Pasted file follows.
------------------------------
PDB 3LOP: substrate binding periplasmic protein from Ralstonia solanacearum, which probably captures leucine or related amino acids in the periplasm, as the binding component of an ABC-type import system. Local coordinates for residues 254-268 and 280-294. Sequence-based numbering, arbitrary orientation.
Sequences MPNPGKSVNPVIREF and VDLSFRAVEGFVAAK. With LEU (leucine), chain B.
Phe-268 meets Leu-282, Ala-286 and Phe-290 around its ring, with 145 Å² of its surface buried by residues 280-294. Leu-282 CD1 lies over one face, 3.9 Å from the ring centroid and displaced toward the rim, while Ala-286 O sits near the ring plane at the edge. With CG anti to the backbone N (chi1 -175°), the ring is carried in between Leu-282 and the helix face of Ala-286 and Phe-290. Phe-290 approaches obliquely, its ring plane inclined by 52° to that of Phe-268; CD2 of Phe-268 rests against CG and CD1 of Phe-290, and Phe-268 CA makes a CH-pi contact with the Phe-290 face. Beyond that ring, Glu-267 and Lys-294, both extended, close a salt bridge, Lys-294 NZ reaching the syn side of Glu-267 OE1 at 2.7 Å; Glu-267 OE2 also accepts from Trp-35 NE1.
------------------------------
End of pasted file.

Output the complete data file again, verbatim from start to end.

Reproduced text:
PDB 3LOP: substrate binding periplasmic protein from Ralstonia solanacearum, which probably captures leucine or related amino acids in the periplasm, as the binding component of an ABC-type import system. Local coordinates for residues 254-268 and 280-294. Sequence-based numbering, arbitrary orientation.
Sequences MPNPGKSVNPVIREF and VDLSFRAVEGFVAAK. With LEU (leucine), chain B.
Phe-268 meets Leu-282, Ala-286 and Phe-290 around its ring, with 145 Å² of its surface buried by residues 280-294. Leu-282 CD1 lies over one face, 3.9 Å from the ring centroid and displaced toward the rim, while Ala-286 O sits near the ring plane at the edge. With CG anti to the backbone N (chi1 -175°), the ring is carried in between Leu-282 and the helix face of Ala-286 and Phe-290. Phe-290 approaches obliquely, its ring plane inclined by 52° to that of Phe-268; CD2 of Phe-268 rests against CG and CD1 of Phe-290, and Phe-268 CA makes a CH-pi contact with the Phe-290 face. Beyond that ring, Glu-267 and Lys-294, both extended, close a salt bridge, Lys-294 NZ reaching the syn side of Glu-267 OE1 at 2.7 Å; Glu-267 OE2 also accepts from Trp-35 NE1.